Earlier this afternoon I received an email with a government press release. I’ve taken a few comments from some of the people mentioned in it.
Business Secretary Sajid Javid said:
The employment rate for women has never been higher and there are now more women on FTSE boards than ever before. But we need to go further, particularly when it comes to paving the way to the executive level. Companies cannot afford to miss out on the skills and talent of the whole population if the UK is going to compete in a fast-moving global economy. This is not just about diversity for diversity’s sake, but about improving performance and productivity. [My emphasis.]
It surely doesn’t need stating again, does it, that no evidence exists of a causal link between increasing the proportion of women on boards, and financial performance improvement? The only causal link we’re aware of – from longitudinal studies – is with financial performance decline.
For the past four years Campaign for Merit in Business has been challenging the government and in particular Javid’s department – DBIS – to provide evidence for the causal link he and others keep implying. No evidence has ever been provided for the link, and Samantha Beckett, a senior civil servant in the department, recently won a ‘Lying Feminist of the Month’ award over the issue – here.
Women and Equalities Minister Nicky Morgan said:
Having more women on FTSE boards allows companies to benefit from the enormous wealth of talent these women offer, and means these women can act as powerful role models for the next generation of girls.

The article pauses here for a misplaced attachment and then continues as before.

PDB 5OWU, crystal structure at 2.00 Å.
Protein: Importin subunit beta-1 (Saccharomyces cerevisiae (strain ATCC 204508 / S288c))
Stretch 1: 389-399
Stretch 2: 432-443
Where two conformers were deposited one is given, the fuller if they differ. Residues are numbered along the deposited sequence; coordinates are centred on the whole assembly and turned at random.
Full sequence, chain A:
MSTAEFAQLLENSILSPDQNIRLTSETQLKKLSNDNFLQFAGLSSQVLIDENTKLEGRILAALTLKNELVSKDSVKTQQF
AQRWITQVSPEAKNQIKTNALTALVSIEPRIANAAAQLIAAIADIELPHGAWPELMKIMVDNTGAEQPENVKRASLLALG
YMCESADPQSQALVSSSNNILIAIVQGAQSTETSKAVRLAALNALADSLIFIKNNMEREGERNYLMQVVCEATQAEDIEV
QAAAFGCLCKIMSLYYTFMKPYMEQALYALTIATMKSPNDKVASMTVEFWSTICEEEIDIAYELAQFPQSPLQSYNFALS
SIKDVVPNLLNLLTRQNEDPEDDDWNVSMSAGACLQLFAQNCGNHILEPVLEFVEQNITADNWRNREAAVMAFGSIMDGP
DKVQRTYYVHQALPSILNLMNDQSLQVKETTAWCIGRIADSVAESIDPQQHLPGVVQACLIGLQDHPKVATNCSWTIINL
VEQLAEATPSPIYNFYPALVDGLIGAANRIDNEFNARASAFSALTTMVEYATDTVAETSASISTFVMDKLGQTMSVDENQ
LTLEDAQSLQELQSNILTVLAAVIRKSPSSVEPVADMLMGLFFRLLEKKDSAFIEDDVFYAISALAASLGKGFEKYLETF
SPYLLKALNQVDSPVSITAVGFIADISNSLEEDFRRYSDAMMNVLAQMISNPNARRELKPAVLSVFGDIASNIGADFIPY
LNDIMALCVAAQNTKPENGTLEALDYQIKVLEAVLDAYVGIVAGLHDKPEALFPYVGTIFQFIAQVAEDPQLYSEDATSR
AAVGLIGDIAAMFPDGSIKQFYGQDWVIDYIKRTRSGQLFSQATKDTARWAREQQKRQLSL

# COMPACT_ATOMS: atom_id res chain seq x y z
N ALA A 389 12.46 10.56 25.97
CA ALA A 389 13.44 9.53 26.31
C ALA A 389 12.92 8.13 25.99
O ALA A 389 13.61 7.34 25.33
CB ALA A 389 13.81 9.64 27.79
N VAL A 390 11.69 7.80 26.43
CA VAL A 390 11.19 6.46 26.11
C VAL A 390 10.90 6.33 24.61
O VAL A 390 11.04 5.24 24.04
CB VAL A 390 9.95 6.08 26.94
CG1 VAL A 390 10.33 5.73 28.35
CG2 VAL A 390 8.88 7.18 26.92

We have come a long way but we must do more to make sure women everywhere are able to fulfil their potential. I want to see an end to all male boards anywhere on the FTSE 350, and much more progress at the executive layer where we know progress has been slowest to date. [My emphasis.]
Progress has been slowest to date in that area, because companies still appoint into the executive layer on the basis of merit, and one element of merit is a strong work ethic. Dr Catherine Hakim’s Preference Theory (2000) perfectly explains why ‘progress has been slowest to date’ in this area.
Sir Philip Hampton said:
I am delighted to take on Lord Davies’s great work [bullying FTSE100 companies into ‘voluntarily’ appointing more women to their boards, with the threat of legislated gender quotas] around Women on Boards and I want to now turn my attention to the FTSE 350. I will focus on improving representation in the executive layer of companies, as well as maintaining the momentum on boards. This means looking at the talent pipeline for female executives and emerging non-executive directors to ensure we create opportunities and the right conditions for women to succeed. [What would those ‘right conditions’ be, other than yet more anti-male discrimination?]
Corporate Governance Minister Baroness Neville-Rolfe, said:
As a former director of several companies, I know that business needs to do more to ensure that female talent is harnessed and not wasted. Encouraging progress has been made, but we now need to focus on the talent pipeline of capable women to ensure they can see a viable way ahead into leadership positions.
This will ultimately make companies more innovative and more competitive; a leadership team made up of men and women better represents the employee and customer base giving firms an edge in the products and services they offer. [My emphasis.]
A leadership team made up of men and women with a wide spectrum of IQs would also ‘better represent the employee and customer base’, so would logically also ‘give firms an edge in the products and services they offer’, given this line of thinking. It’s outrageous, how few genuinely stupid people there are on FTSE350 boards.